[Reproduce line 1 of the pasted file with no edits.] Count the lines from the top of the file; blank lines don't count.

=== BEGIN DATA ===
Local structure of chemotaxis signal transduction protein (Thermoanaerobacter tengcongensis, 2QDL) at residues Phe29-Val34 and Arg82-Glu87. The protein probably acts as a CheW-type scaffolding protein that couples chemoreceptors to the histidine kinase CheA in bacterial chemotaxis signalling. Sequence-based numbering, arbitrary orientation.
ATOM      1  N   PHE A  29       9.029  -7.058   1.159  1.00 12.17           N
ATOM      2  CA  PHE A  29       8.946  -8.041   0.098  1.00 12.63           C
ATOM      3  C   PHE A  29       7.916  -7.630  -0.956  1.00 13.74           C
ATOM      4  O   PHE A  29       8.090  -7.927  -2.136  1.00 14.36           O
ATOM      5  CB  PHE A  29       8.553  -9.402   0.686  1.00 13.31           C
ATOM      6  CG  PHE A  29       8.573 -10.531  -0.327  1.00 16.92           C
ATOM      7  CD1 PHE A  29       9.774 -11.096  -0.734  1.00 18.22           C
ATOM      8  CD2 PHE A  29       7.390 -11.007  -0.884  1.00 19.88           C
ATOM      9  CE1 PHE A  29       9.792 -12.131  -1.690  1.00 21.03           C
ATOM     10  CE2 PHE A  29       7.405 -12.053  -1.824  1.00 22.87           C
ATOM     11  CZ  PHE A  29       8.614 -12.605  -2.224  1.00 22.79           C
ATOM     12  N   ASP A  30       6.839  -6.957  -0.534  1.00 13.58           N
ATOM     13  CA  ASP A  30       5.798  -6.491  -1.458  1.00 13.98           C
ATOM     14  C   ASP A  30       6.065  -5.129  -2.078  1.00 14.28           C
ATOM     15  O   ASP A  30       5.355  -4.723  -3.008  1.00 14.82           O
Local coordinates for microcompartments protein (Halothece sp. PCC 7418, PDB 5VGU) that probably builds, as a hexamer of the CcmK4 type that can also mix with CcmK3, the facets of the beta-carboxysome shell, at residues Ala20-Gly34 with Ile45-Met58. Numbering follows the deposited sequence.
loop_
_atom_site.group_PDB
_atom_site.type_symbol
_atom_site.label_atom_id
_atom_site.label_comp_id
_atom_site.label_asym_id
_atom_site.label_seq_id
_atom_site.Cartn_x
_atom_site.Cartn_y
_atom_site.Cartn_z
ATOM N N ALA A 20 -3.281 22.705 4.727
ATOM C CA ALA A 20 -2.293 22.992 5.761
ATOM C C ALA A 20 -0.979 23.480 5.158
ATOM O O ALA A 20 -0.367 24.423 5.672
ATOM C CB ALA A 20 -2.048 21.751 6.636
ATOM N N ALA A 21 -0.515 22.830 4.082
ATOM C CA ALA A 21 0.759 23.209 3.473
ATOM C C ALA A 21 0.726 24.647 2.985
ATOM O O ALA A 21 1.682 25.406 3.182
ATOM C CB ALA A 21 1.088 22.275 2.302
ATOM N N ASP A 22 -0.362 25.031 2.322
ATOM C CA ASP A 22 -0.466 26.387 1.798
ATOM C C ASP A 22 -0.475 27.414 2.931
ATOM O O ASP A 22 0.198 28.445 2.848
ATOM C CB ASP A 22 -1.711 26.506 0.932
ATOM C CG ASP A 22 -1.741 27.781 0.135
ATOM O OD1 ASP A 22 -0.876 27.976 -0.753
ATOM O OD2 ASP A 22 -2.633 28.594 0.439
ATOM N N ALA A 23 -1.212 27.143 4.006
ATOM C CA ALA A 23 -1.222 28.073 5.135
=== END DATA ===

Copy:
Local structure of chemotaxis signal transduction protein (Thermoanaerobacter tengcongensis, 2QDL) at residues Phe29-Val34 and Arg82-Glu87. The protein probably acts as a CheW-type scaffolding protein that couples chemoreceptors to the histidine kinase CheA in bacterial chemotaxis signalling. Sequence-based numbering, arbitrary orientation.